The Apocalypse Pantry

A Survivor's Guide to Happiness in the Urban Armageddon

Kattie Pudding

Before refrigeration made it easy to put uneaten food in plastic containers and hide them away from ourselves until they rotted and before western imperialism got us us all eating like 'Mericans, there was the art of Leftovers.   A way of stretching resources and human effort over time while still  aiming to please the palate.   Oatmeal in the age of leftovers,  was kept in a drawer and fermented over days at room temperature.  You'd rise and shine then hack off a chunk of coagulated gluten swarming with probiotics and if you were lucky, a proteiny worm or two, and go bravely about your day.  

Leftover art has been lost to us because it demands seeing and using every part of our food.  We don't even get to see every part of our food. We buy tips and snips of everything.  Everything else goes to a suburb of the Land of Forgotten Toys known locally as the Backwoods of Forgotten Carcasses.  

Bread pudding is pretty well extinct because industrialized bread lasts suppppppeeeerrrrr lonnnngggggg then explodes in mould and is unedible.  The slow natural death of sourdough bread allows for intervention but as mentioned in our whatataa on bread, sourdough is impossible to mass produce making it niche, making it expensive, making it obnoxious unless you are the one making it.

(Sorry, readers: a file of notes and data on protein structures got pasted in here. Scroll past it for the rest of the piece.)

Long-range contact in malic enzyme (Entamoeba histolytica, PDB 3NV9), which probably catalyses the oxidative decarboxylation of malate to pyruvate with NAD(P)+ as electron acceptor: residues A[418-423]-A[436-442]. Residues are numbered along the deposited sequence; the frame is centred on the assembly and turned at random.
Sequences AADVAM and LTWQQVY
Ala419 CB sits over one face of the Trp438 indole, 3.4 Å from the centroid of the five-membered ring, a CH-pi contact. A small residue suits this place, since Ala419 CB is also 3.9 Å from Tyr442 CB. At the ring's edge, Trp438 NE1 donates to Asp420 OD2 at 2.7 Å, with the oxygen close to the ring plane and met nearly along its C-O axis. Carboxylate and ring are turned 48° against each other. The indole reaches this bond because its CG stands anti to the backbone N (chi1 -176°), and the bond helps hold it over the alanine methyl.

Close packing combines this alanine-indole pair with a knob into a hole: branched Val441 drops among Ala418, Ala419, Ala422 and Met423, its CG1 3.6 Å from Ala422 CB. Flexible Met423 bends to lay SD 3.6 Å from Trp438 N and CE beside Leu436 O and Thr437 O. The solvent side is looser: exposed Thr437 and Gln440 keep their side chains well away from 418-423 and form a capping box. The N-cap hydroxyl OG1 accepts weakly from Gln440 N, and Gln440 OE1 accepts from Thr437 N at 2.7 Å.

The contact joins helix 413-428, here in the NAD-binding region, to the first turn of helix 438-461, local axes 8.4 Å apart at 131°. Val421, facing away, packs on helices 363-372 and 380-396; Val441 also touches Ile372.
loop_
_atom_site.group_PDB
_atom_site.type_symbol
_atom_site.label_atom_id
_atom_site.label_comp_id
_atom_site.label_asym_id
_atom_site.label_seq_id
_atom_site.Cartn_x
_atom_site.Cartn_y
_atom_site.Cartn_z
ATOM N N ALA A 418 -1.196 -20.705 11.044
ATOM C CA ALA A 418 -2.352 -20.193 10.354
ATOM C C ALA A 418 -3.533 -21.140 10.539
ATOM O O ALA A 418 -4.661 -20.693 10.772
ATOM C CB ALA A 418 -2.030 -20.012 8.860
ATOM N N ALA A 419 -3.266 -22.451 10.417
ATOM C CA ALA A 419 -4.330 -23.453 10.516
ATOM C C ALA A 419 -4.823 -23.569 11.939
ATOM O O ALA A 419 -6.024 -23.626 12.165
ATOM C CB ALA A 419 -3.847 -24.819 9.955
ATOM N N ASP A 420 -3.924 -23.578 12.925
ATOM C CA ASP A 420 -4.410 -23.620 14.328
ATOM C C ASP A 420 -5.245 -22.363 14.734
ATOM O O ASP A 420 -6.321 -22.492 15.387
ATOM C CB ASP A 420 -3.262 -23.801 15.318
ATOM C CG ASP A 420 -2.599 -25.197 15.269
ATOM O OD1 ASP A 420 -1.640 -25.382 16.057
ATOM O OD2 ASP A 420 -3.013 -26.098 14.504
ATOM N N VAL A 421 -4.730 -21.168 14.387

In this version of bread pudding, the stone fruit pips used to sweeten it also contribute to its bounty in providing perfect sized kattie ammo- bleached and painted to save you time searching through the underbrush for your underbrush coloured pip. 

A Recipe Ode to Kattie Pudding

Proteck yo neck- with this delicious bread pudding!


4 stone fruit

Half a loaf of stale sourdough bread

Sour milk or cream



Sweet Spices


-Whisk together your sour milk and or cream with a couple eggs, honey and spices

-Rip bread apart into bite sized pieces and place in baking dish

-Chop up fruit and scatter amongst bread bits

-Cover in milky mix and let sit for an hour.  

-If milky mix is completely absorbed and bread still looks like it could soak up some more, do a second round of half the amount of milky mix

-Once all milky mix is soaked up by the bread, bake in the oven until the top has browned and the custard is congealed